Fri, May 22|
aswang at anino: Protection & Healing of Kapwa / Community
Presented by Lukayo Diwata Bitoon
Time & Location
May 22, 2020, 7:00 PM – 9:00 PM EDT
About This Event
Water is our first mirror, the reflection that teaches us how to understand and know ourselves. It is also 92% of our blood, coursing through our whole body, connecting us back to our Mother Ocean. It is a connection to the Ancestors/Gugurang and to all those who share the same blood as us, literally and metaphorically. When we encounter the spirit of the aswang, in stories or otherwise, a being who wants to take our blood and life force, we begin to understand that it is an anino (a shadow and reflection) of ourselves, a contrast to the values of kapwa/community. This gathering or workshop is an opportunity to sit in circle and to share stories of the aswang-- how it attacks kapwa/community, how it can transform kapwa/community into aswang, and how kapwa/community can protect themselves from aswang by rooting deeper into being kapwa/community. Lukayo's own path to being a healer/arbularyo began when they were attacked by aswang as a baby, sparking a life-long process of studying this spirit and living in harmony with Bathala/Creator and Paglikha/Paglalang/Creation. In addition to holding space for this storytelling circle, they will also share teachings around spiritual protection and embodying kapwa/community. If tthere is time, we can hold a brief ceremony of protection and healing kapwa/community
About Lukayo Diwata Bitoon
Lukayo Diwata Bitoon, siya/they/them/their A wordslinger and healer from the Bikol diaspora, Lukayo is based on the territories of the Anishinaabe, Haudenosaunee, and Wyandot, and currently resides and travels between the cities of Toronto and Ottawa, Canada. When not daydreaming of starting a sanctuary for land defenders and nonbinary priest(esse)s, Lukayo is probably hanging out at their intentional community home made up of activist gamer witches. Check out Lukayo.com to know more.
Lukayo, a brown-skinned Bikol person with a moustache and long, curly dark hair is wearing black lipstick and black nail polish. They are also wearing black pants, a red barong tagalog with bamboo motifs in white, underneath a T'boli black vest with red trim, and red, yellow, green, and white designs. On their head is a black Panay-Bukidnon/Suludnon head scarf with pink, green, red, and white flower designs. A black, red, yellow, and green T'Boli necklace hangs on their chest. On their right wrist is a red and black Panay-Bukidnon/Suludnon bracelet, and on their left wrist is an Agta bracelet made of seeds. On their left thumb is a coconut and amber ring. They sit cross-legged, looking up and making eye contact with the viewer, while their hands are opening a small black bag. On their lap is a coconut shell carved like a bowl with intricate designs, and threaded with rope handles. Before them is an altar on top of two malongs (both mostly purple with the other colours of the rainbow) and green cloth. There is a potted green plant, a mannequin hand holding a giant cowrie shell, a metal star case opened to show sacred rocks and a small purple-pink necklace bag, another mannequin hand holding a wooden knife with an anito/ladawan carved on the hilt, a conch shell carved/sawed off in one end so it can be used as a trumpet, a large clear glass bowl of water, and a circular mirror reflecting the plant, the shell in the hand, and the bowl. Behind them is a walis/samod/soft Filipino broom, a giant Filipino fan, and another potted plant, against diaphanous or shimmering cloth and a wall of woven rattan.]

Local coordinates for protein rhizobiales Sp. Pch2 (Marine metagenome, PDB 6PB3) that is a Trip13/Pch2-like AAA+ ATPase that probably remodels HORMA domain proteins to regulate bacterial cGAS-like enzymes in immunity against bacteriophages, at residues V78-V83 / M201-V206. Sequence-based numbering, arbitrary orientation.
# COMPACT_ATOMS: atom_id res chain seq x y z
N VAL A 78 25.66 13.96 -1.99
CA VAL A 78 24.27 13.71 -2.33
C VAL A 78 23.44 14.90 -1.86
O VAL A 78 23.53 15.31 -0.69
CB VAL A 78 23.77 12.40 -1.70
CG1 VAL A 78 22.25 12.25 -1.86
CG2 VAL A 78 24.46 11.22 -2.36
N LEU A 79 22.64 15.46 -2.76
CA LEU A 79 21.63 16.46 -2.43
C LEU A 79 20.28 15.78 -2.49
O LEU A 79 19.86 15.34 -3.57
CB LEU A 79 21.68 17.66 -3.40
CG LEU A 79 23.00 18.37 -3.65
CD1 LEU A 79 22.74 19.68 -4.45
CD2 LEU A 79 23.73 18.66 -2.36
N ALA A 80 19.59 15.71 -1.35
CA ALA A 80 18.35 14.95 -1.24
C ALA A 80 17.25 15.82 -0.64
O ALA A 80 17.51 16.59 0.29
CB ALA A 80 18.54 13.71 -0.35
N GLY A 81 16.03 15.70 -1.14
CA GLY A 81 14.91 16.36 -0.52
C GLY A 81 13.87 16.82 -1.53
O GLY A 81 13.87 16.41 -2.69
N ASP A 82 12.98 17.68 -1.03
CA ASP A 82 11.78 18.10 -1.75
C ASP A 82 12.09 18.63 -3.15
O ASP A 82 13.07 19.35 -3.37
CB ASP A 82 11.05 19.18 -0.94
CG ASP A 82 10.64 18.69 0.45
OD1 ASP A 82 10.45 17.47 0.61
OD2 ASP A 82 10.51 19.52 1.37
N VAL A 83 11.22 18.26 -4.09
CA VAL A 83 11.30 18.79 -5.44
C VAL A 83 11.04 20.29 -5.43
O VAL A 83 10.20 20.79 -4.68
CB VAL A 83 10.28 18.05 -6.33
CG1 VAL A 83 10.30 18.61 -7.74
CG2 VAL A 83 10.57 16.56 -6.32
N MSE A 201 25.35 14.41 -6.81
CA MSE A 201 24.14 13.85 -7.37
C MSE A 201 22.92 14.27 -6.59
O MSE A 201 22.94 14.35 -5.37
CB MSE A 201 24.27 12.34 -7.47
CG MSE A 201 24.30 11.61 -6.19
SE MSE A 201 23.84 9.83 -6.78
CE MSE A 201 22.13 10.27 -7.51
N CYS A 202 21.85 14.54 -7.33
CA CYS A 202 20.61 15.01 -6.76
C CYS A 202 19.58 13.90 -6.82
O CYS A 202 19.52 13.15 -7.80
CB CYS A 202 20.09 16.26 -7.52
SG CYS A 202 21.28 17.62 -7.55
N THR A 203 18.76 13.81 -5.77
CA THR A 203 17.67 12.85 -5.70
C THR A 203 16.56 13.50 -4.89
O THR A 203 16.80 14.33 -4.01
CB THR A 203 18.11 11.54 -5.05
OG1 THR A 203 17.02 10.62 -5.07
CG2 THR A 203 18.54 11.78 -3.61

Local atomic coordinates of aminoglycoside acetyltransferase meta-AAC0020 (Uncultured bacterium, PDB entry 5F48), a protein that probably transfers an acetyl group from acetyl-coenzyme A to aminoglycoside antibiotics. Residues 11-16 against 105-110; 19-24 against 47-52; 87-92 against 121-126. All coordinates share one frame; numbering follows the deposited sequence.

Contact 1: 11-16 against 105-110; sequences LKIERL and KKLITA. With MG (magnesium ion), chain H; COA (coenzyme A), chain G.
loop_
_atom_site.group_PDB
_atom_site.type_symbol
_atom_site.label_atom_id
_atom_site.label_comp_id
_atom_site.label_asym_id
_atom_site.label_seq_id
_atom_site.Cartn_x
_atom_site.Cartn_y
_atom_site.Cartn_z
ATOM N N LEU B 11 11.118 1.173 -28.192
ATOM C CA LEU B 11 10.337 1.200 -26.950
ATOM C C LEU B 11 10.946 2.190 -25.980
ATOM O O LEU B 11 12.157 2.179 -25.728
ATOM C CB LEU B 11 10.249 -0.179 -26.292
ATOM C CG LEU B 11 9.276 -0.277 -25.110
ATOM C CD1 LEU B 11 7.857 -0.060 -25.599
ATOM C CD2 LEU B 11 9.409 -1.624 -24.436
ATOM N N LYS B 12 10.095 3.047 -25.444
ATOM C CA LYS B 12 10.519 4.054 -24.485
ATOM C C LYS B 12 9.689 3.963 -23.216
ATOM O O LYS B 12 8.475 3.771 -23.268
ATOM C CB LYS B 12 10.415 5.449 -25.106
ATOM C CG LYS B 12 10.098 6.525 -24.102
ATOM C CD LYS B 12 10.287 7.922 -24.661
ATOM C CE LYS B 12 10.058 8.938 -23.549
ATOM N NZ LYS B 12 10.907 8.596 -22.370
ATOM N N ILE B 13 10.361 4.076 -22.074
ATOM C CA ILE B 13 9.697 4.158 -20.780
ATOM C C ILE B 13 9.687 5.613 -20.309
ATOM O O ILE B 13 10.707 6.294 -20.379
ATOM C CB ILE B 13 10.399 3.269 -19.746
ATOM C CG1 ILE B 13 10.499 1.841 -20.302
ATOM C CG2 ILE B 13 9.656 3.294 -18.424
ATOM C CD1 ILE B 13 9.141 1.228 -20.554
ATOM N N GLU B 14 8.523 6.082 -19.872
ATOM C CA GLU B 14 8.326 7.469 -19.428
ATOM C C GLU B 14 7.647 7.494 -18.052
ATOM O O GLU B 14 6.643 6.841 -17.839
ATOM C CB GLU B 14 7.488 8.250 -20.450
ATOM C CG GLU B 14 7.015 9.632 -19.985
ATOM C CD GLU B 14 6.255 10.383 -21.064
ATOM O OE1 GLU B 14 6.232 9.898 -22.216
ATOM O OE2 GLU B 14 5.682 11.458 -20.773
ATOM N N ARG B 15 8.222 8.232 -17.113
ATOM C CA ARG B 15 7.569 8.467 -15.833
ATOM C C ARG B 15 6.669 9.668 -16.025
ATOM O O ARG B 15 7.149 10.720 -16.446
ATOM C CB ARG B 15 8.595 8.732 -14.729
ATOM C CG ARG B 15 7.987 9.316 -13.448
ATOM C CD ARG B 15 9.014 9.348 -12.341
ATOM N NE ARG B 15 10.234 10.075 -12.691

Photo Credit: Cathleen Jayne Calica and Jen Maramba
If you have the capacity to give an offering, you may select this ticket option. Offerings will support the time and labor of our guest speakers/facilitators, as well as CfBS's ongoing work toward strengthening our communities.
Pay What You Can - More Info
If you have a financial hardship in this time, please select the Pay What You Can option. You will be sent a link to a donation page in the confirmation email after registering. Our registration fees support the time and labor of our wonderful presenters. We encourage attendees to make an offering to contribute toward a monetary offering for presenters if they are able. However, if you are unable to give the suggested $20 offering, no one will be turned away.